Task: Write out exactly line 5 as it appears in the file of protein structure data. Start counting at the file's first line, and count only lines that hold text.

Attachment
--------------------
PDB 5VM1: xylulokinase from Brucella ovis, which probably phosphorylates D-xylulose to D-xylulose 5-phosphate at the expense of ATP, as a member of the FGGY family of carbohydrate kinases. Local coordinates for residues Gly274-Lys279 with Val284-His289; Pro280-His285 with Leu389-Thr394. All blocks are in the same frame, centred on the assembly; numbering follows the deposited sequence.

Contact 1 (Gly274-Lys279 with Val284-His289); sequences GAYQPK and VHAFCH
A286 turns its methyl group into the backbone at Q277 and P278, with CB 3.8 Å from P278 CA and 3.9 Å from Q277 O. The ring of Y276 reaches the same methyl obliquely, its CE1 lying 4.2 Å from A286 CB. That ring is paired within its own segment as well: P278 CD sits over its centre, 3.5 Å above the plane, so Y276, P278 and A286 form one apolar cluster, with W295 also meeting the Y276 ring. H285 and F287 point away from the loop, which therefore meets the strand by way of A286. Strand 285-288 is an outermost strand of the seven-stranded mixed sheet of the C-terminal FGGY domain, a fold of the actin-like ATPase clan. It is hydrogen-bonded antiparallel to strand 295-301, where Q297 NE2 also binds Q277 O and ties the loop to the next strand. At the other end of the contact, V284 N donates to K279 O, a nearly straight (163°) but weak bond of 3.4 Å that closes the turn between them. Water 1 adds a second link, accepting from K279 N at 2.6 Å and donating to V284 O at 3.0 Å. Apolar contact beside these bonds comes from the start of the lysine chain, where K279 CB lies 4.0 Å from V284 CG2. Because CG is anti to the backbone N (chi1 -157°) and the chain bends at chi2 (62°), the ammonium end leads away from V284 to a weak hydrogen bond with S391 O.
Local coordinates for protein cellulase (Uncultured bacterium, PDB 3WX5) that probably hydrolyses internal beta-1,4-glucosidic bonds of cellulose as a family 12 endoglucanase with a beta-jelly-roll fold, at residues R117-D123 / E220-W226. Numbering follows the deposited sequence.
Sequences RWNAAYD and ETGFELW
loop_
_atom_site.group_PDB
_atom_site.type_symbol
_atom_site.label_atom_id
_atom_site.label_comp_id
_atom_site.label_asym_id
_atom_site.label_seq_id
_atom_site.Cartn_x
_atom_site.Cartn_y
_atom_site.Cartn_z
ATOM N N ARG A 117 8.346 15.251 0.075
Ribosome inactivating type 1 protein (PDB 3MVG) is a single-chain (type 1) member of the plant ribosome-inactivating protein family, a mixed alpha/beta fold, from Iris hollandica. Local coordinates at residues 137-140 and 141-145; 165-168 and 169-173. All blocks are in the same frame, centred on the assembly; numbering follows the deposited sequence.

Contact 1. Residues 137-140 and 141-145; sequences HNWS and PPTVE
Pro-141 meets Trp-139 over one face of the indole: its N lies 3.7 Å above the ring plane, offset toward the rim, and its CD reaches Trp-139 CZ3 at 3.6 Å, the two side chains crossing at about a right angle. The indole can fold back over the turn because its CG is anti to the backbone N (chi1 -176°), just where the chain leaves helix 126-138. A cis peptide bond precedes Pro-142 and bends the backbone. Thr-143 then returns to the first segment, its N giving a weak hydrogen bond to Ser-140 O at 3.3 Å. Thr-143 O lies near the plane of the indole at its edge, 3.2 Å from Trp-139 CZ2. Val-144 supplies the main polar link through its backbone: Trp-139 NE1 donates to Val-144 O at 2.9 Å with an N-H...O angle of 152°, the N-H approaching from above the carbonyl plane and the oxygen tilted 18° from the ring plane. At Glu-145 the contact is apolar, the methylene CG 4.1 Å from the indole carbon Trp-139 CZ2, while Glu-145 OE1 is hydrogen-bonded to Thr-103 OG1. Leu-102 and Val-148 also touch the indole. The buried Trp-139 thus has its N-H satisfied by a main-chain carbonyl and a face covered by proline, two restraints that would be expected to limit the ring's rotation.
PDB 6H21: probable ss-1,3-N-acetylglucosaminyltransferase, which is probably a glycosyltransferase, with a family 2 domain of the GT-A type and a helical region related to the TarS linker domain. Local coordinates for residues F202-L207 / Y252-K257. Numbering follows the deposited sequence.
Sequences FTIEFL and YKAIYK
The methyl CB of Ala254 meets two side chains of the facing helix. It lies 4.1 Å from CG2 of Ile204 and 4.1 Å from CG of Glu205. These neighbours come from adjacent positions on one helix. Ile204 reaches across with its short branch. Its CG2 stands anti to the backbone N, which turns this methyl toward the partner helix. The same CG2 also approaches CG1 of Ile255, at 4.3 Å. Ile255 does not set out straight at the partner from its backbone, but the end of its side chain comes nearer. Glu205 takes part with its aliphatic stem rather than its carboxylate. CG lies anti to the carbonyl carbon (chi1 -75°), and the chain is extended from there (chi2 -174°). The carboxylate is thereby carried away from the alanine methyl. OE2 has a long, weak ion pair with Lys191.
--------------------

Sequences RWNAAYD and ETGFELW